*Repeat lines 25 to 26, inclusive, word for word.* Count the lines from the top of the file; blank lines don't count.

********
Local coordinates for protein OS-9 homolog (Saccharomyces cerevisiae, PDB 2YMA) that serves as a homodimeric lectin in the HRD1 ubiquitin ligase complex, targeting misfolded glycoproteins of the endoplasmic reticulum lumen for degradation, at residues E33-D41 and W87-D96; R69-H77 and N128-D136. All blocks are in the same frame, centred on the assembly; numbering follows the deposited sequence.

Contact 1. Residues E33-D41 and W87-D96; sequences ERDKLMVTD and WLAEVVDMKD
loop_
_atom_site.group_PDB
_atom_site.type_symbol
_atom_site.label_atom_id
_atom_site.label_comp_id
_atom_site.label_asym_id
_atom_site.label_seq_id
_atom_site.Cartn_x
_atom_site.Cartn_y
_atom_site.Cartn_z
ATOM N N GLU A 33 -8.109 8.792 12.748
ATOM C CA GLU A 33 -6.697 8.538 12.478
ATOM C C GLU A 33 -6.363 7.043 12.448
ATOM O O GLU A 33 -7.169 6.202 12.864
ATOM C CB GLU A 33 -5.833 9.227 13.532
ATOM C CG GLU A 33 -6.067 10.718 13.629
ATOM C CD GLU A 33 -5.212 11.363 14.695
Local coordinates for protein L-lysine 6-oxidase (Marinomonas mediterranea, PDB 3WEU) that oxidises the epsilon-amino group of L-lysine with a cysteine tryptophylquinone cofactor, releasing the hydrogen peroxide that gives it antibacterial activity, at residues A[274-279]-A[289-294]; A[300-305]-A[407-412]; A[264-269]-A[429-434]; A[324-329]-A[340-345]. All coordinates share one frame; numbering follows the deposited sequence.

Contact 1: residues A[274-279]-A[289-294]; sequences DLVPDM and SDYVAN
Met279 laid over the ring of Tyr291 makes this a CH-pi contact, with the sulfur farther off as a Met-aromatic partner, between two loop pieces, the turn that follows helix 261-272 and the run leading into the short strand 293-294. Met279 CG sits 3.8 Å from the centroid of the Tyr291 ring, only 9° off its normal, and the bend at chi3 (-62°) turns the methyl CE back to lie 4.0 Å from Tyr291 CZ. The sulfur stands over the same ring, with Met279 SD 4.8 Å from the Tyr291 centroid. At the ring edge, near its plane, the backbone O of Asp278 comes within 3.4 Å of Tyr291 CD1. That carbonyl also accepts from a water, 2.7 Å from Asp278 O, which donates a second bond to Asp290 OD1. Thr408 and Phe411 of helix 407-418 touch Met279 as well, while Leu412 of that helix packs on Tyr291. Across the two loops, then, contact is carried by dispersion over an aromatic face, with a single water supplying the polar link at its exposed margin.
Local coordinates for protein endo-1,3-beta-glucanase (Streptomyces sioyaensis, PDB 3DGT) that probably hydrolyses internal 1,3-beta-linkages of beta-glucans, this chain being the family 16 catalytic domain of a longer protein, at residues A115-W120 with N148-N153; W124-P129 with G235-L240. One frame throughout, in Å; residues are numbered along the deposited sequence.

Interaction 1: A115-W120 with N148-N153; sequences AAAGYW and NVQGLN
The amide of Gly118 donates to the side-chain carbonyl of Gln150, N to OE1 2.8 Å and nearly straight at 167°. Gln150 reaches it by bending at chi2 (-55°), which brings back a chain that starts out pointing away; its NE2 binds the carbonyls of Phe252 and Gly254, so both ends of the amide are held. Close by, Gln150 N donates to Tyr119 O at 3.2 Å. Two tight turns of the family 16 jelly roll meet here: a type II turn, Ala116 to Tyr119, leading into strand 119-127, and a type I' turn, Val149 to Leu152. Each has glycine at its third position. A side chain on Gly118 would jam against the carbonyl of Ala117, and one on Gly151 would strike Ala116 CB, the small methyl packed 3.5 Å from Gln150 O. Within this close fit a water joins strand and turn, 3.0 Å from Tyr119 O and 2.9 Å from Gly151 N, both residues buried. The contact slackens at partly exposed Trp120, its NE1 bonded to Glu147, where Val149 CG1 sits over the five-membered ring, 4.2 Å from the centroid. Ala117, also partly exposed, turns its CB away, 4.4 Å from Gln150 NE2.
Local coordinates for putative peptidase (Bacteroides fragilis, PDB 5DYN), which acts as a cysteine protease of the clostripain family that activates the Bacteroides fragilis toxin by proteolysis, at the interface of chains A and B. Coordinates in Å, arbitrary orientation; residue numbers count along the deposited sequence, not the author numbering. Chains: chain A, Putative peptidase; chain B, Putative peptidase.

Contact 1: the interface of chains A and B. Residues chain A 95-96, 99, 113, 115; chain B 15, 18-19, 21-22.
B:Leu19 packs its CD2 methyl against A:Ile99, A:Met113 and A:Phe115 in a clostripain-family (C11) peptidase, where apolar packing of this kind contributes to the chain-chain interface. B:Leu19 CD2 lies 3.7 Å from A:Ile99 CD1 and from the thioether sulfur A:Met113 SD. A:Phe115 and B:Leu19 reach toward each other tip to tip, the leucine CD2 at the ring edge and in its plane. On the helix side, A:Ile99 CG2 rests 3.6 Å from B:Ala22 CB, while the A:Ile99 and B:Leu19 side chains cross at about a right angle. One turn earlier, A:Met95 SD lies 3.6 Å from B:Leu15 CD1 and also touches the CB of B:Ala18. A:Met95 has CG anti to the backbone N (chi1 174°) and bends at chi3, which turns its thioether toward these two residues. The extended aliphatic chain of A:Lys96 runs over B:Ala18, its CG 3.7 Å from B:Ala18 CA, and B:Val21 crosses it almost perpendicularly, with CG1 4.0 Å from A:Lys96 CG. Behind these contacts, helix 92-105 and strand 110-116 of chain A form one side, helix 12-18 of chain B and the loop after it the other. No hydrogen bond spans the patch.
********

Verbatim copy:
The amide of Gly118 donates to the side-chain carbonyl of Gln150, N to OE1 2.8 Å and nearly straight at 167°. Gln150 reaches it by bending at chi2 (-55°), which brings back a chain that starts out pointing away; its NE2 binds the carbonyls of Phe252 and Gly254, so both ends of the amide are held. Close by, Gln150 N donates to Tyr119 O at 3.2 Å. Two tight turns of the family 16 jelly roll meet here: a type II turn, Ala116 to Tyr119, leading into strand 119-127, and a type I' turn, Val149 to Leu152. Each has glycine at its third position. A side chain on Gly118 would jam against the carbonyl of Ala117, and one on Gly151 would strike Ala116 CB, the small methyl packed 3.5 Å from Gln150 O. Within this close fit a water joins strand and turn, 3.0 Å from Tyr119 O and 2.9 Å from Gly151 N, both residues buried. The contact slackens at partly exposed Trp120, its NE1 bonded to Glu147, where Val149 CG1 sits over the five-membered ring, 4.2 Å from the centroid. Ala117, also partly exposed, turns its CB away, 4.4 Å from Gln150 NE2.
Local coordinates for putative peptidase (Bacteroides fragilis, PDB 5DYN), which acts as a cysteine protease of the clostripain family that activates the Bacteroides fragilis toxin by proteolysis, at the interface of chains A and B. Coordinates in Å, arbitrary orientation; residue numbers count along the deposited sequence, not the author numbering. Chains: chain A, Putative peptidase; chain B, Putative peptidase.